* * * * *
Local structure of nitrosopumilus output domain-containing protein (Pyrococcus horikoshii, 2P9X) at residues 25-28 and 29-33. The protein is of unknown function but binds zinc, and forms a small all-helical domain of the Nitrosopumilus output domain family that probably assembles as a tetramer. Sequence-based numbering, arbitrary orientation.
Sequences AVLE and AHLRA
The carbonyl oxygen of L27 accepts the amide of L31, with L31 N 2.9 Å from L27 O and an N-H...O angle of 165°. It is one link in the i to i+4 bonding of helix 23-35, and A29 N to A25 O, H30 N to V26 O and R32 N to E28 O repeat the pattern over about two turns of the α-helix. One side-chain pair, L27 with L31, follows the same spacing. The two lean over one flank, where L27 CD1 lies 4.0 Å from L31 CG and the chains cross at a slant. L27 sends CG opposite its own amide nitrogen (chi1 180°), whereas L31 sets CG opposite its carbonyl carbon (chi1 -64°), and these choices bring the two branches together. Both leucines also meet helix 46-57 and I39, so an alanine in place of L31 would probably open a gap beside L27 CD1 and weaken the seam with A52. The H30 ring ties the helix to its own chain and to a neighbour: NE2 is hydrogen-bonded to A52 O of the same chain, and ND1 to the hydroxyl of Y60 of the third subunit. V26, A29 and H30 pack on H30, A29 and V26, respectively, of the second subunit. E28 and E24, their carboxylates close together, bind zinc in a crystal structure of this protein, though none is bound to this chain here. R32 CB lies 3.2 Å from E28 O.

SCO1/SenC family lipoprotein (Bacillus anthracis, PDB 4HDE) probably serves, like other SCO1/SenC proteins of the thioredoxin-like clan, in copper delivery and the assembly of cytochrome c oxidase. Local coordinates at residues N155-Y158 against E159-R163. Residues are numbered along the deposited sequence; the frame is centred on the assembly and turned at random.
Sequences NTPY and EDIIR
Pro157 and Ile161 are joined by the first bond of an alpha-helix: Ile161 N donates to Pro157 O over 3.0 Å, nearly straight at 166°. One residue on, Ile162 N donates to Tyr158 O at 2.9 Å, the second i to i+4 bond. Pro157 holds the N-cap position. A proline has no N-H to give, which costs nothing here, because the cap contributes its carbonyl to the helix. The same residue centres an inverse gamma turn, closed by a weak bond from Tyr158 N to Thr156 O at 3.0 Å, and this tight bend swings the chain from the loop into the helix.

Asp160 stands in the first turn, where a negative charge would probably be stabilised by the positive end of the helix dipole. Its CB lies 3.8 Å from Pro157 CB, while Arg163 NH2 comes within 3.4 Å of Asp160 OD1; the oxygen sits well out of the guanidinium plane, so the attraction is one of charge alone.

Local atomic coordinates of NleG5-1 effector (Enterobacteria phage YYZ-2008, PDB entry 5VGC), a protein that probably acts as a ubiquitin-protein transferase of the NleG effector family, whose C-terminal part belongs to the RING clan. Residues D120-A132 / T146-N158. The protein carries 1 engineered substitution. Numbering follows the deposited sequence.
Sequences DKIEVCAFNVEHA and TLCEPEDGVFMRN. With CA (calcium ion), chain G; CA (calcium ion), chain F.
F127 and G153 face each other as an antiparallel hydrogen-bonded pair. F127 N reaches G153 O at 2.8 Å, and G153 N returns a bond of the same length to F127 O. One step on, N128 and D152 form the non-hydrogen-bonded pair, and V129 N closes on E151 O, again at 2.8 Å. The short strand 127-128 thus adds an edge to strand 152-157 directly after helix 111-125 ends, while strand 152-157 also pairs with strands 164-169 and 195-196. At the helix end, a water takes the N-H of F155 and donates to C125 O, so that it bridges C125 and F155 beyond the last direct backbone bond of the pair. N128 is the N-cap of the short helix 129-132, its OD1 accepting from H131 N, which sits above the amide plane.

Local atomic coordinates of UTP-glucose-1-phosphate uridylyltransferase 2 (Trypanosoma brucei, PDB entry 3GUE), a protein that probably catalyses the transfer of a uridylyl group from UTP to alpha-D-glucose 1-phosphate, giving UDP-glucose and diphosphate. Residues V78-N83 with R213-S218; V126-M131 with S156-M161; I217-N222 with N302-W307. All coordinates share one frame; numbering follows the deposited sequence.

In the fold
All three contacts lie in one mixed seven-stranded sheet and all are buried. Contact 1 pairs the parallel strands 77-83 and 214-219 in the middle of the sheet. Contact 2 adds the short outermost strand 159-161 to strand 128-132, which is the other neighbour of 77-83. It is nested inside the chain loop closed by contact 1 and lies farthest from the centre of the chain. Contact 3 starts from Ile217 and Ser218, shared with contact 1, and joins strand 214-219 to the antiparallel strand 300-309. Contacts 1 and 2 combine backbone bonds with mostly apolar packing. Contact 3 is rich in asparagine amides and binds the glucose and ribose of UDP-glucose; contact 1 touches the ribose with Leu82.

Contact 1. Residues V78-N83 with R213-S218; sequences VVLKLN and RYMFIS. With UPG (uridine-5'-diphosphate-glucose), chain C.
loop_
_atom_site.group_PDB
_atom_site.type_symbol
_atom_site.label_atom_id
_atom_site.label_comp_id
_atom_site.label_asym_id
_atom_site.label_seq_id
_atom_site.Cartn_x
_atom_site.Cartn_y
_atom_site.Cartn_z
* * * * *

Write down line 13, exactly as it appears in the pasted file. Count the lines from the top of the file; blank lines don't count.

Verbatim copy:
All three contacts lie in one mixed seven-stranded sheet and all are buried. Contact 1 pairs the parallel strands 77-83 and 214-219 in the middle of the sheet. Contact 2 adds the short outermost strand 159-161 to strand 128-132, which is the other neighbour of 77-83. It is nested inside the chain loop closed by contact 1 and lies farthest from the centre of the chain. Contact 3 starts from Ile217 and Ser218, shared with contact 1, and joins strand 214-219 to the antiparallel strand 300-309. Contacts 1 and 2 combine backbone bonds with mostly apolar packing. Contact 3 is rich in asparagine amides and binds the glucose and ribose of UDP-glucose; contact 1 touches the ribose with Leu82.